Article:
On Monday, May 25, 2015 in the United States we honor those who died in battle since the Civil War. This blog will highlight the speech that President Abraham Lincoln made in Gettysburg, Pennsylvania. It will also highlight very briefly WWI and WWII of which my family members served.
Notes: "On the morning of November 19, Lincoln rose to the podium and addressed the crowd of some 15,000 people. He spoke for less than two minutes, and the entire speech was only 272 words long. Beginning by invoking the image of the founding fathers and the new nation, Lincoln eloquently expressed his conviction that the Civil War was the ultimate test of whether the Union created in 1776 would survive, or whether it would “perish from the earth.” The dead at Gettysburg had laid down their lives for this noble cause, he said, and it was up to the living to confront the “great task” before them: ensuring that “government of the people, by the people, for the people, shall not perish from the earth.”
"The essential themes and even some of the language of the Gettysburg Address were not new; Lincoln himself, in his July 1861 message to Congress, had referred to the United States as “a democracy–a government of the people, by the same people.” The radical aspect of the speech, however, began with Lincoln’s assertion that the Declaration of Independence–and not the Constitution–was the true expression of the founding fathers’ intentions for their new nation. At that time, many white slave owners had declared themselves to be “true” Americans, pointing to the fact that the Constitution did not prohibit slavery; according to Lincoln, the nation formed in 1776 was “dedicated to the proposition that all men are created equal.” In an interpretation that was radical at the time–but is now taken for granted–Lincoln’s historic address redefined the Civil War as a struggle not just for the Union, but also for the principle of human equality." Source
A New Declaration of Independence
“Fourscore and seven years ago our fathers brought forth on this continent a new nation, conceived in liberty and dedicated to the proposition that all men are created equal.
Now we are engaged in a great civil war, testing whether that nation or any nation so conceived and so dedicated can long endure.
But in a larger sense, we cannot dedicate, we cannot consecrate, we cannot hallow this ground. The brave men, living and dead who struggled here have consecrated it far above our poor power to add or detract. The world will little note nor long remember what we say here, but it can never forget what they did here. It is for us the living rather to be dedicated here to the unfinished work which they who fought here have thus far so nobly advanced.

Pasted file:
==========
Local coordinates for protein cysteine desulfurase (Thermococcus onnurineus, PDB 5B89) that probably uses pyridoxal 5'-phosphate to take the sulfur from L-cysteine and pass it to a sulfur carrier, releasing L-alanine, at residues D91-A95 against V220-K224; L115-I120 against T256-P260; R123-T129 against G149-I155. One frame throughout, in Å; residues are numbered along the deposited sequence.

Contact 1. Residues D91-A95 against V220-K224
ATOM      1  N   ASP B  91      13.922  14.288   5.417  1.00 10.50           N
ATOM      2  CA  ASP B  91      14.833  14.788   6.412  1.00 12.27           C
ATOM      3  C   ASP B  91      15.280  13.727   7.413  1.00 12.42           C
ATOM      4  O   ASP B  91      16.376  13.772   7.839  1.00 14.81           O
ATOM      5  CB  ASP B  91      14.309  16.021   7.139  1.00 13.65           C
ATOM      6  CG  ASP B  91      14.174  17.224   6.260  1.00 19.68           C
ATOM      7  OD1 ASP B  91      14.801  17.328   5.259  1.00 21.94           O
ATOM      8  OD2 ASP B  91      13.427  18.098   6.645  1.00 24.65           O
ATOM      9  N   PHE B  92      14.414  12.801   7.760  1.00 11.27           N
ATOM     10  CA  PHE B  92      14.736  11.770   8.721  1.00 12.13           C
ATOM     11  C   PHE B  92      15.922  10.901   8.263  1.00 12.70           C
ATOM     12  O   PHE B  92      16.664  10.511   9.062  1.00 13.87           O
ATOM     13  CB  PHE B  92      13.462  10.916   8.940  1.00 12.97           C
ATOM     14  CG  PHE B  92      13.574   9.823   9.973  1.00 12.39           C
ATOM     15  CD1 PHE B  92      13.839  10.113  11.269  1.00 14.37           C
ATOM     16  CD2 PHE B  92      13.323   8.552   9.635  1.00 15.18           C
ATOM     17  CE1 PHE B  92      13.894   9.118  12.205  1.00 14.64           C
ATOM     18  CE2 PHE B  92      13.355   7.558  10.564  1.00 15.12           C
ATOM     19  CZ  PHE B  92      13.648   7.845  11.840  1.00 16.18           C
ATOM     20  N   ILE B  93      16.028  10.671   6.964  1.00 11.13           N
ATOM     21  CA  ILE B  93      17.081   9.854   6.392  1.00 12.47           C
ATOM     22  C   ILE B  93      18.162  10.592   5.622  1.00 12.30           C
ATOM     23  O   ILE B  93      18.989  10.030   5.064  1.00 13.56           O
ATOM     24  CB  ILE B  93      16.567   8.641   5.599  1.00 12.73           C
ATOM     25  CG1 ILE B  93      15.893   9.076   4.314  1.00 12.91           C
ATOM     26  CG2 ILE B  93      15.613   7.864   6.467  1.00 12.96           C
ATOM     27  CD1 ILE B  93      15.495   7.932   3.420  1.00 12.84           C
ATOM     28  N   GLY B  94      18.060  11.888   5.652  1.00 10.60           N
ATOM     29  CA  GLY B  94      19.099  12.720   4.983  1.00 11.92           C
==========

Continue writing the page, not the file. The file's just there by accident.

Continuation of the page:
It is rather for us to be here dedicated to the great task remaining before us – that from these honored dead we take increased devotion to that cause for which they gave the last full measure of devotion – that we here highly resolve that these dead shall not have died in vain, that this nation under God shall have a new birth of freedom, and that government of the people, by the people, for the people shall not perish from the earth.” – Abraham Lincoln
* Battle of Argonne Forest * The battle in WWI that my Great Uncle
Thomas V. Flanigan fought and died in. He is buried in France
at the Meuse-Argonne American Cemetery
My father, Thomas V. O'Connor, named after his Uncle, Thomas V. who died in WWI, served in World War II on the USS Intrepid in the Pacific fleet as the lead airplane mechanic.
USS Intrepid (CV-11) in the Philippine Sea, November 1944
Crewmen aboard the USS New Jersey watch as a
Japanese plane prepares to strike Intrepid.
Burial at sea for the victims of a Japanese bombing attack on Intrepid
during operations in the Philippines, November 26, 1944.
Angel of the Resurrection & US Flag photo by Fran Schultz
There are some free downloads of my Memorial Album available
in the "More Albums" section. Scroll down for a free download
to the entire World War I Memorial Suite, consisting of three movements:
Echoes of the Past * WWI Memorial * Battle of Argonne Forest
Other pieces of music available for free download are indicated on that page.
May you have a Memorial Day with the blessings of Peace & Love.